Business contracts and the coronavirus outbreak

Can my business stop carrying out its contractual obligations due to the coronavirus outbreak? Can your suppliers stop carrying out their contractual obligations?

The 'force majeure' clause in contracts is meant to cover circumstances, such as the coronavirus outbreak, which are outside anyone’s control.

What is a force majeure clause?

A force majeure clause sets out the rules which applies, if an event outside the control of the parties to a contract, stops a contract being carried out.

Typically, if a party is stopped from performing its contractual obligations due to a force majeure event, that party is not liable to the other party. If the force majeure event continues for a certain period of time, one or both of the parties may also be able to end the contract. There may be conditions before the force majeure clause can apply.

The effect of a force majeure clause is to allocate the risk of the unexpected event between the supplier and the customer. If the supplier is excused for failing to perform its obligations, then the customer takes the risk of those obligations being unperformed.

The customer may be comfortable to wait and for supply to be delayed. But if the customer is relying on supplies to supply its own customers, the customer will be in difficulty.

Three things to consider whilst reviewing your force majeure clause

The exact wording of the clause will need to be reviewed with these following questions.

1 Is the coronavirus outbreak a force majeure event?

Some force majeure clauses list specific categories of 'events' which constitute force majeure. If coronavirus (or, more likely, an epidemic or pandemic) is not listed, then there will be no force majeure.

The force majeure clause may still apply if one of the listed events is a government restriction, for example, a ban on travel.

Some force majeure clauses also refer to a general ‘any event beyond the reasonable control of the parties’. If so, the force majeure clause is likely to apply.

2 Does the coronavirus outbreak impact on the party's ability to perform its obligations?

The party looking to be excused from contractual performance usually also has to show that the 'event' impacts on its ability to perform its obligations.

If the clause requires a party to be 'prevented' from carrying out its obligations (rather than 'hindered' in doing so), then a management decsion not to perform the contractual obligation is unlikely to satisfy that test.

On the other hand, if the business cannot comply with its contractual obligations because of a government restriction designed to slow the spread of the virus prevents it from doing so, then the force majeure clause will probably apply.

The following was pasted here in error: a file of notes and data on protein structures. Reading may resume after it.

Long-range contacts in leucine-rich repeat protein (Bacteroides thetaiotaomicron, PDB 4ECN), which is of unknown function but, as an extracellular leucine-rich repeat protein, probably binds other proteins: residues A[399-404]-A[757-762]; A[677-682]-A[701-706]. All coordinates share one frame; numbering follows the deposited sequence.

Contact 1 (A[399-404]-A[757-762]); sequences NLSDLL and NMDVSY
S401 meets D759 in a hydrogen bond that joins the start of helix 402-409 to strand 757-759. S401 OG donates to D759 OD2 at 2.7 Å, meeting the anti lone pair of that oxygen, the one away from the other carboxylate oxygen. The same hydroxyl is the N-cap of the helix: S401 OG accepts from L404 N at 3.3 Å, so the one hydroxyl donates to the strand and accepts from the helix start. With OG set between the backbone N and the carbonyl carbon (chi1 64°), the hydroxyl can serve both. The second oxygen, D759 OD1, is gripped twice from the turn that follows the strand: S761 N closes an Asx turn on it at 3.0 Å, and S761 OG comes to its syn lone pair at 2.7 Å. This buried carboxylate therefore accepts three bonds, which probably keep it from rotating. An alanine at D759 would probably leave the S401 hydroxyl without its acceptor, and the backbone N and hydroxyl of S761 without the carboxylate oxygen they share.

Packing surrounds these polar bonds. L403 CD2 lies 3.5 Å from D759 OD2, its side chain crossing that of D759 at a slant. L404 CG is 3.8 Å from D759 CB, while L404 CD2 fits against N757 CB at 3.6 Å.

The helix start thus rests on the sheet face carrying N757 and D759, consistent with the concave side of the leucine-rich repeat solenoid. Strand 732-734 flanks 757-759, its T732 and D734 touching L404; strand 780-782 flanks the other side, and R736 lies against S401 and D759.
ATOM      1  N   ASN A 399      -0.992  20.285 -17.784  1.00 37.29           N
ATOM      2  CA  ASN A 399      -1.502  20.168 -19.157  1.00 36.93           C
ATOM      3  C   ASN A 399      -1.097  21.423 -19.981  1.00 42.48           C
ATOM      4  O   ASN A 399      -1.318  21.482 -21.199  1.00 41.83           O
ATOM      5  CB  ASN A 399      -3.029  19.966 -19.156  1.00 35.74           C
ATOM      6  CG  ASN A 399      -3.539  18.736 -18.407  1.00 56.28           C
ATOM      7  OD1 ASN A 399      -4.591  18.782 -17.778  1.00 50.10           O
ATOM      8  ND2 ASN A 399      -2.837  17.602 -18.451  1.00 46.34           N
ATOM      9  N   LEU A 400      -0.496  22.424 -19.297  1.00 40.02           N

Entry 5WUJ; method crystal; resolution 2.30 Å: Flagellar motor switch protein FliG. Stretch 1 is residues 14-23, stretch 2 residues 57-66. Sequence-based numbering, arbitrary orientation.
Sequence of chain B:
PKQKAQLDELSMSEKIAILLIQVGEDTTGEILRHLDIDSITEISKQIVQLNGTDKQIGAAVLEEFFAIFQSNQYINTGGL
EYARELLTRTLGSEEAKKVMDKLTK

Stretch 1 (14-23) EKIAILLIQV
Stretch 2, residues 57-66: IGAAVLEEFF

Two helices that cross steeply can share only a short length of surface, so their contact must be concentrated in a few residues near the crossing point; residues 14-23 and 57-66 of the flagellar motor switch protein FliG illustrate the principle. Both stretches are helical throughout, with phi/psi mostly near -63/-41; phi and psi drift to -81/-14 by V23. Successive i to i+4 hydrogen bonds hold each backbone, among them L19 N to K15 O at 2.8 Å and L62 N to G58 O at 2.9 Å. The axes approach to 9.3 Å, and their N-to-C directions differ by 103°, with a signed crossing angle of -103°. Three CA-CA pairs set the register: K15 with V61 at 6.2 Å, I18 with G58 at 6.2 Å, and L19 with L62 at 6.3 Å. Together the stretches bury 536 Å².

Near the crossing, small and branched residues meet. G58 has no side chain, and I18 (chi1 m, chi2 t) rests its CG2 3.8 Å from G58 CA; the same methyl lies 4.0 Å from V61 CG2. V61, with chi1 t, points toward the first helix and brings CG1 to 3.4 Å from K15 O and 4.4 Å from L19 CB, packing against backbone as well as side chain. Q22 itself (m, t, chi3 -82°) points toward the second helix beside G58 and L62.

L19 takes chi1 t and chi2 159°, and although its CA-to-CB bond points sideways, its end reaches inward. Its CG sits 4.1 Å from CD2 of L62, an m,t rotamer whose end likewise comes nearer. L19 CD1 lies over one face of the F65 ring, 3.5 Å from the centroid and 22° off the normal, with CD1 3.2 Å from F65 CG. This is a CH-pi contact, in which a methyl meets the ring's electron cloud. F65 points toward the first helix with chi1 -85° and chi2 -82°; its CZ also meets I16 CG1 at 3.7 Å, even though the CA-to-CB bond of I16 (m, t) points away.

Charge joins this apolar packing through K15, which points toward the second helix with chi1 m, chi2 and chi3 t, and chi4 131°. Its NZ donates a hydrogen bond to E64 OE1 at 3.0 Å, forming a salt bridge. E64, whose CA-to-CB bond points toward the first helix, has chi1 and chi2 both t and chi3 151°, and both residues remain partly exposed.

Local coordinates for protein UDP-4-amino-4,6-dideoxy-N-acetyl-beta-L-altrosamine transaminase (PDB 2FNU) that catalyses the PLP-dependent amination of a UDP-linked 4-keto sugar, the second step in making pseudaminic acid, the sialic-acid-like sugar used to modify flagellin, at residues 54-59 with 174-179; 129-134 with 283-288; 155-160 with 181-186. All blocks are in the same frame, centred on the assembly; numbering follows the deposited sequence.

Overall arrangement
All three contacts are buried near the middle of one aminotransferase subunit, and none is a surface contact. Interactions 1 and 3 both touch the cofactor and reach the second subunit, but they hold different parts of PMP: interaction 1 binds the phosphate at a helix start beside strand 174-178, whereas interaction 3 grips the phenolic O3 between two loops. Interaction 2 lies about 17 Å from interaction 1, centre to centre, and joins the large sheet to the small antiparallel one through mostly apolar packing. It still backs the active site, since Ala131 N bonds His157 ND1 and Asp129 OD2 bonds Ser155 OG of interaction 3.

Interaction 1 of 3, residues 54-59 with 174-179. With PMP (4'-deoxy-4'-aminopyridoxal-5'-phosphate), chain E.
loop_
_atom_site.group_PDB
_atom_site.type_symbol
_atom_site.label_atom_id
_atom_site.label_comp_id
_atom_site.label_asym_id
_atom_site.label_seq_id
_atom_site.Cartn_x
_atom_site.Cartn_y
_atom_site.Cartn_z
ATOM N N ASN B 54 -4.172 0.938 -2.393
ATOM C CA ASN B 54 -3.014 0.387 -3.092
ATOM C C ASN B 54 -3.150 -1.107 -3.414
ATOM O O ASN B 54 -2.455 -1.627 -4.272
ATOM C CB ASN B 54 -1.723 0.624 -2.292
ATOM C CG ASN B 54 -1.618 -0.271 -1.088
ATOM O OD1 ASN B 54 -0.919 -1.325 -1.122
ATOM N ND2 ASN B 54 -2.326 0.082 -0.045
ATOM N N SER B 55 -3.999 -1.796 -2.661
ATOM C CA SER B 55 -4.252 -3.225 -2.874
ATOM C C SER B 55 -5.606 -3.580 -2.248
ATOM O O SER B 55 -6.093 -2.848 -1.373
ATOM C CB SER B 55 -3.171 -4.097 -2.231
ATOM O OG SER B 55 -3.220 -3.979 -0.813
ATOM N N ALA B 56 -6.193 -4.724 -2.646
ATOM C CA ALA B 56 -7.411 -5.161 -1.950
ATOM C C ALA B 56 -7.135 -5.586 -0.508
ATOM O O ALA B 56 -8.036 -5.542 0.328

There will be a spectrum of circumstances in between, which will require careful review of your contract in the context of those circumstances.

3 What are the consequences of the force majeure clause being triggered?

Can the contract be terminated, and if so, how? Can delivery times under the contract be extended? Can the supplier make a choice on which customers to supply, for example, due to shortages of supplies?

Does the affected party need to serve formal notice on the other to use the force majeure clause? Is the affected party required to take steps to mitigate the consequences? Which party bears the financial consequence for the force majeure event?

What should you do?

The coronavirus situation is likely to change over the coming months which means that the analysis regarding the force majeure clause will also change. You should be taking the following actions.

Understand your position early

You should review your contracts early if you think that your business, or your suppliers, may not be able to perform contractual obligations as a result of the coronavirus outbreak. This will allow you to identify your risks, and put in place appropriate mitigation.

Coordinate your approach

Decisions taken in relation to working practices may affect service delivery under your contracts. You should coordinate your approach in all parts of your business to identify and manage risks early.

Consider your insurance cover

You should consider whether your insurance policy covers losses associated with the coronavirus outbreak, and if it does, ensure that you comply with any notice provisions and other requirements of the policy.

Engage pragmatically with your contractual counterparties

You should engage pragmatically with your contractual counterparties, as in many cases, the application of a force majeure clause to the particular circumstances may not be clear cut.

Review your contractual dispute resolution process

You should be making yourself familiar with steps provided in your contracts to resolve disputes.

Do you need help with your business contracts?

We can help, please call 020 3871 8442, email or complete a free online enquiry

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Crest Legal is the trading name for Crest Legal Limited. Crest Legal Limited is registered in England and Wales with company number 11078493, with its registered office at 86-90 Paul Street, London EC2A 4NE. Crest Legal Limited is a firm of solicitors which is authorised and regulated by the Solicitors Regulation Authority with SRA number 645425. 


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